The biggest problem they're having at the moment is Central Park--trees, trees, everywhere. The problem is that Gotham trees are a lot more detailed than trees we've done in the past. Put in hundreds of them, and you've got to do some clever coding to make sure they fit in memory and don't slow down the game below 60fps. So there's some juggling going on between the programmers and artists to make this work nicely!

The art team is hard at work...
The art team is hard at work...

Sound: This is pretty much sorted now, with all the samples in the game, all the real radio stations and DJ's recorded, and all the licensed music in place. So these guys are just tweaking and tuning the samples, checking out the Dolby 5.1 and making sure the ripped music feature works OK.

Office Happenings

This week was the week of the overflowing toilet--gross! The Gotham team insists it wasn't them, as it was over toward the Space Munky side of the office. However, we think that maybe the previous occupants (Sony QA) may have done some ritual sacrifices of crappy games that never made it out and flushed them into the sewer, where they lurk to this day...

Also this week was Scooter Week. Yes, a whole year after the rest of the world, Bizarre Creations gets scooters. OK, they were 15 pounds from the "book man" who comes to the office, but we're not proud! The sight of a whole load of mad developers wheeling their way round the office in two-wheeled races is not for the fainthearted.

The last event this week was the start of the Bizarre cricket season, keeping up the jolly good British tradition. OK, it's the end of the real cricket season, but it's an excuse to burn off some of the pizza by whacking the felt off the outside of some innocent tennis balls!

Day in the Life of a Producer on Project Gotham

Allan Speed, Producer

Allan's been stolen temporarily from the Smokescreen team for the time being in order to help get Gotham finished.

8:00am: Wake up, after a strange dream about racing flashy sports cars round cities.

8:30am: Breakfast. Contrary to popular belief, it's not a pie! Toast and coffee, usually...

8:50am: Leave for work. Try not to clock up kudos on the drive in.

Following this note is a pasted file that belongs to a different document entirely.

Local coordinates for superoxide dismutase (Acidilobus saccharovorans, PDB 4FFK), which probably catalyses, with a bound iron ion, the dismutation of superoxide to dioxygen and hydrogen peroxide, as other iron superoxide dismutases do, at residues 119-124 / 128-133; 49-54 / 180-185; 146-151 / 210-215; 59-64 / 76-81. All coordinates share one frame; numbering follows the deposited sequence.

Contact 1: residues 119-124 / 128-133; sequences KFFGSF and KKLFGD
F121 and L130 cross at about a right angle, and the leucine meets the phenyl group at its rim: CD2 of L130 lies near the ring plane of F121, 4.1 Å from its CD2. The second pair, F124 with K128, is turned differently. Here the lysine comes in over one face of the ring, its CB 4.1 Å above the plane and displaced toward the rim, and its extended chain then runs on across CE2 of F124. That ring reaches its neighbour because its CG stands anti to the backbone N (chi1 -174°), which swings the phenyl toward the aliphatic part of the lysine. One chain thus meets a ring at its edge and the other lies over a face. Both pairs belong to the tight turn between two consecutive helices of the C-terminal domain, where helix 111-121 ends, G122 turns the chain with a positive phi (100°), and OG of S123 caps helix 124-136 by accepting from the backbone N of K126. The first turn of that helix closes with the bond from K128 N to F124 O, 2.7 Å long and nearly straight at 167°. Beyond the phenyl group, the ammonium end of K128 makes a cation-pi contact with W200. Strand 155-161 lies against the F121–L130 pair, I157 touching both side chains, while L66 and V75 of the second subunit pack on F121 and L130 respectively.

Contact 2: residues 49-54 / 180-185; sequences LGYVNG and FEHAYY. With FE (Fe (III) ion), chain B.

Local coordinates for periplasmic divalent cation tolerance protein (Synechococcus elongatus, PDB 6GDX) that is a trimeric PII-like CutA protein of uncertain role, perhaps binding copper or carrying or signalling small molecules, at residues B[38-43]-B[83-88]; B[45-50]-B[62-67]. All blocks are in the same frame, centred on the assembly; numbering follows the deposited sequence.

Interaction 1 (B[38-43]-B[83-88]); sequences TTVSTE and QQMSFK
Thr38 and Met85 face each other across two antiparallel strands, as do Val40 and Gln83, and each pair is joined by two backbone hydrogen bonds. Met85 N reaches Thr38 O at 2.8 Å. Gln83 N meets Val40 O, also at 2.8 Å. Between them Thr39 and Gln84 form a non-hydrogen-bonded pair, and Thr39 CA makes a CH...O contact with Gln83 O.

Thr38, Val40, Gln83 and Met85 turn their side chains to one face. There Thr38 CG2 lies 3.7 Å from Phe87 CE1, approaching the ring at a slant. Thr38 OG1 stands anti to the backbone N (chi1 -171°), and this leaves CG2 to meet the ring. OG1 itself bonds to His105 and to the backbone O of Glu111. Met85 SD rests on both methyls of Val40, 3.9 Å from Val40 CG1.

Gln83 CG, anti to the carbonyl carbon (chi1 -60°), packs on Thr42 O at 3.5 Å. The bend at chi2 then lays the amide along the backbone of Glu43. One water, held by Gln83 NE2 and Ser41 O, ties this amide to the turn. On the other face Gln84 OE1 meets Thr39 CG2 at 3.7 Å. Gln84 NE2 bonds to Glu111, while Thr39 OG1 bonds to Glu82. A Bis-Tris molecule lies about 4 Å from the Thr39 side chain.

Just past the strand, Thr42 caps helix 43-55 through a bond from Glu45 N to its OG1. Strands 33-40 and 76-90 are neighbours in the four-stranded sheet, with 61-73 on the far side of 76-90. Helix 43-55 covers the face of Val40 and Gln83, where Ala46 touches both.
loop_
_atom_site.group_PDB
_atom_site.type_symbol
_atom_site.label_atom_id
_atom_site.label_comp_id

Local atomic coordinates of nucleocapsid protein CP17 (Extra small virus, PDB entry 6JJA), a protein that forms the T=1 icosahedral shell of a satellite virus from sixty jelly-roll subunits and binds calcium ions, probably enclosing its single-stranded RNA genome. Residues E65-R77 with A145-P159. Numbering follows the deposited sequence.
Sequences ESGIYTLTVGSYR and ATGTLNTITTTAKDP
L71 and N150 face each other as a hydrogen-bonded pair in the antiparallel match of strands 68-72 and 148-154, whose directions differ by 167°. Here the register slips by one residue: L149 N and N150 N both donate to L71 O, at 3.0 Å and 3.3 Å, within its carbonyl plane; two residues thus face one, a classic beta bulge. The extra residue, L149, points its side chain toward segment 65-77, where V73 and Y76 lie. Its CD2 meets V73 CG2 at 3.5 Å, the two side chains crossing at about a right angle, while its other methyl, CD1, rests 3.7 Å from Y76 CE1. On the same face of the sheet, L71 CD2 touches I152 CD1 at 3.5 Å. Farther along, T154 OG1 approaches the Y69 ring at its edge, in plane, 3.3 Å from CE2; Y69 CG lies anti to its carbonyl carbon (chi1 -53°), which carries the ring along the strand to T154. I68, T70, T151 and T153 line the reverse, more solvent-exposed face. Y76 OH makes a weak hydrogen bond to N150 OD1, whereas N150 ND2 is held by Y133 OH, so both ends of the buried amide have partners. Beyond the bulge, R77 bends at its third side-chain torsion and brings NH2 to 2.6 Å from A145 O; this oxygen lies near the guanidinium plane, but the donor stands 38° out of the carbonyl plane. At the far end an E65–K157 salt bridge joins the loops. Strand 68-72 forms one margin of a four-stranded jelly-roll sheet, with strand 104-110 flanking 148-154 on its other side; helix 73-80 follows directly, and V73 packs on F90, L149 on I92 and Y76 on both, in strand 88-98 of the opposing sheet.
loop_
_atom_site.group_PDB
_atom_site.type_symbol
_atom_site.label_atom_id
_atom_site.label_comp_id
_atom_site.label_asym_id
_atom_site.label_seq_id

9:20am: Arrive at the office.

9:21am: Check RAID, Microsoft's in-house bug database. Cry.

9:30am: Read new bugs and start assigning them to people for fixing.

10:00am: Print off all the bugs and hand them out. Watch the team cry.

10:30am: Check that everyone's made it in OK, and chase anyone who's overslept!

11:00am: Production meeting. Discuss bugs and new ingenious ways that we can stop the Microsoft testers from finding any more. Go through production issues for the day.

11:30am: Chase everyone on team (using new scooter if necessary) to try and get his or her issues dealt with.

1:00pm: Lunch. Still not a pie! Watch other producers eat pies and drool.

2:00pm - 5:00pm: Check fixed bugs and close them off on the database. Hassle people for more bug fixes. Give Garrett some grief--he's our Microsoft producer, who's in the office at the moment.

5:00pm: Microsoft's US office awakens! The new bugs start rolling in. Cry.

6:30pm - 7:00pm: Try and damage cars, property, plants, and people whilst playing in the Gotham team cricket game outside the office. Play brilliantly, of course! Bowl out Pete and injure Jonathan.

7:00pm: Throw things at Garrett whilst he's on one of his many long phone calls to the US.

Dreaming of sportscars.
Dreaming of sportscars.

8:00pm: Time to get food for the team. Usually Chinese or pizza. No pies!

9:00pm: Start putting the new build of the game together for testing.

10:30pm: Check the build and zip it up, ready to send.

11:30pm: Head off home, after checking that everyone's OK.

Midnight: Go to bed, to dream strange dreams about racing flashy sports cars around cities...

Well, that's about it for the update this week, folks! Check in next week to see how the stress levels have gone!

--The Project Gotham Racing Team

Got a news tip or want to contact us directly? Email

Join the conversation
There are no comments about this story